The people watching in Thailand mesmerized me. I was in the village of Baan Nuer Wat Thea Wa Sang Karam, near Kanchanaburi and the infamous River Kwai in Thailand. I watched as the Thai people paraded around me, and their sacred temple, with candles, incense and peaceful focus. Hundred of people swarmed. Monks chanted in the background as the smell of sweet incense filled me.
As a city boy from Los Angeles in
, there were no security forces, no crowd control officiants looming near by suspiciously eyeing the crowd. It was all so easy and relaxed. Still I was agitated by my ability to capture every moment with my camera, and its ISO craned to take pictures in the dark.
I often wonder if I am intruding. Whether the celebrations like these welcome the White guy with the enormous camera dangling from his neck, even if he is truly inspired and thinks he is being respectful. If I had to guess, I was invisible to most. I tried to stay out of their way and turned my flash off to not bother anyone. Even if I asked whether it was okay that I was watching, I had become so accustomed to the famed hospitality in Thailand that it all felt natural. I was just part of the Thailand scenery. It is the Buddhist mystique that allows for the 24-hour a day pandemonium and socially dubious qualities of downtown Bangkok and the soft gatherings in quaint towns that can reveal two worlds in Thailand.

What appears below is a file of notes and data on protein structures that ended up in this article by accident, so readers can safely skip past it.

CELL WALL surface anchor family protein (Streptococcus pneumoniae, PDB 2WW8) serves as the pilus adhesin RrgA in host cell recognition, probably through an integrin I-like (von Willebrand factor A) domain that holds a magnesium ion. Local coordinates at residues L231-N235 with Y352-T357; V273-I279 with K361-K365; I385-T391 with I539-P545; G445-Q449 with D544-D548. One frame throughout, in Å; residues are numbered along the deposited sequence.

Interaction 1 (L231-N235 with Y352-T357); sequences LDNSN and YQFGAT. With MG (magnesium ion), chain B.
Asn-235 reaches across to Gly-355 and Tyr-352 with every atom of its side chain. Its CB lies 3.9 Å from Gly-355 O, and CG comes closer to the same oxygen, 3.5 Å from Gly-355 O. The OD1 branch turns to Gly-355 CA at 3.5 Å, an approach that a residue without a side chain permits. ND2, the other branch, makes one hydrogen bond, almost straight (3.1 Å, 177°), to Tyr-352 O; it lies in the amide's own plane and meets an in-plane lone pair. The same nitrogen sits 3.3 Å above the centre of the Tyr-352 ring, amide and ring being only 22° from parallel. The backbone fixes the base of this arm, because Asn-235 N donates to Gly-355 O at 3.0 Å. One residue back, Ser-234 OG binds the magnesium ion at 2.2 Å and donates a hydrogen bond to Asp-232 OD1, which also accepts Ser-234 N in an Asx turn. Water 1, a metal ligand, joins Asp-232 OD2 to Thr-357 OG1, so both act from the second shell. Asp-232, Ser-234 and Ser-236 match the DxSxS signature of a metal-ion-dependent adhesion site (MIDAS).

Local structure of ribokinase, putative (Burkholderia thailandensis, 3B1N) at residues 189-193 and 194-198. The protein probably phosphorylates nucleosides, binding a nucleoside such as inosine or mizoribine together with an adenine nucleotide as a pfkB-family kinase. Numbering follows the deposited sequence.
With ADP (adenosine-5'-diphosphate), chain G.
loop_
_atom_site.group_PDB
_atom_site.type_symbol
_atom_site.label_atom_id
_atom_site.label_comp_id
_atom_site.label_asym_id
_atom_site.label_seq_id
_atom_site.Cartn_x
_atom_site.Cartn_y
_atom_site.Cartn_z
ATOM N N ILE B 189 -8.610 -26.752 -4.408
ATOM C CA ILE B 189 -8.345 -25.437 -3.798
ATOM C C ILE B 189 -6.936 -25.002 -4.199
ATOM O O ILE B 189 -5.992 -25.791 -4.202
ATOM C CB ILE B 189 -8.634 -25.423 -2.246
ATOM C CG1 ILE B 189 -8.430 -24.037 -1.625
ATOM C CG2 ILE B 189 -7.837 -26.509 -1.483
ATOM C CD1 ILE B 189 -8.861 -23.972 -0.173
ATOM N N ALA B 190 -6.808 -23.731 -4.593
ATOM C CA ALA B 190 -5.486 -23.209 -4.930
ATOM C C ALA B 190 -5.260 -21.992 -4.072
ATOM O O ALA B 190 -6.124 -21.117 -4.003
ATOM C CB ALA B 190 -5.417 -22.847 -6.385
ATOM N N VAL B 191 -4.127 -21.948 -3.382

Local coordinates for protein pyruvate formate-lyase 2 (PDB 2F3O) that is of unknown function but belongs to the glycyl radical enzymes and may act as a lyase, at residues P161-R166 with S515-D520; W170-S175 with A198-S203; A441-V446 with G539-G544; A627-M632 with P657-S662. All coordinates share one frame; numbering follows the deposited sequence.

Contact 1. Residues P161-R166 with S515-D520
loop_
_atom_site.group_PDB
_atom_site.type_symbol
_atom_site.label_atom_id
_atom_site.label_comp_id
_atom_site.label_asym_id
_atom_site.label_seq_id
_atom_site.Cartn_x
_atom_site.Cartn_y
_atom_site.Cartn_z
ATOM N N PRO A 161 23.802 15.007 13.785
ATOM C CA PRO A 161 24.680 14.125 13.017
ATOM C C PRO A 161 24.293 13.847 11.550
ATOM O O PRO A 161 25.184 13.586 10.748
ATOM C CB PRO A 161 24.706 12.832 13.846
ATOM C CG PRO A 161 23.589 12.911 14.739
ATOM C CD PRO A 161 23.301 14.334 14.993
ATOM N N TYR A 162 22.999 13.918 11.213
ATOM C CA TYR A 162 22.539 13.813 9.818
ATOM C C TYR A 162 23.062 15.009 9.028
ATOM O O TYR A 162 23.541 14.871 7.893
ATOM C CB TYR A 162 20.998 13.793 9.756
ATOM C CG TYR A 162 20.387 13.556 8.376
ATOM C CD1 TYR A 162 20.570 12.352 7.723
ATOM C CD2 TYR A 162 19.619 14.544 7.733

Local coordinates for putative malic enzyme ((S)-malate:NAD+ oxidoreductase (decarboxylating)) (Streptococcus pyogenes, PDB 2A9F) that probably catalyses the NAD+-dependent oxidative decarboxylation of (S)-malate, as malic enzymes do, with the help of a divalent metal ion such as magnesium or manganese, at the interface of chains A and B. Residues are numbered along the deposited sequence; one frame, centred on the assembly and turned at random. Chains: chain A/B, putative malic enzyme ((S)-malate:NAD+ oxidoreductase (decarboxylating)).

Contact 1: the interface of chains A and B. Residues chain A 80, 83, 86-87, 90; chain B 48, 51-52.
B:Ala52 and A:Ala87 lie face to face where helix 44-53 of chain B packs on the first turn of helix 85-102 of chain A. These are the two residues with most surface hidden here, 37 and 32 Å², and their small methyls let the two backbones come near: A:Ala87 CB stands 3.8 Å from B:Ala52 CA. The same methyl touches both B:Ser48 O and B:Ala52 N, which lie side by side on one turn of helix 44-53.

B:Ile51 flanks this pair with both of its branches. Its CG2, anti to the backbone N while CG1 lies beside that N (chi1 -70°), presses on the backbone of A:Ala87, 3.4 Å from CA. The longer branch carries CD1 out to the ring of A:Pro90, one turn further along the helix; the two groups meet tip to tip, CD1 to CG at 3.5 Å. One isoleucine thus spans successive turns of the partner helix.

I eventually, put down my camera and just soaked in the appreciation of Buddhist adoration in action. I just stood there admiring the large gather of the peaceful Buddhist in Thailand, near the River Kwai, in a tiny village, filled with people I will likely never visit again. The parade seemed to just continue into the night. And just one reason why Thailand is so memorable.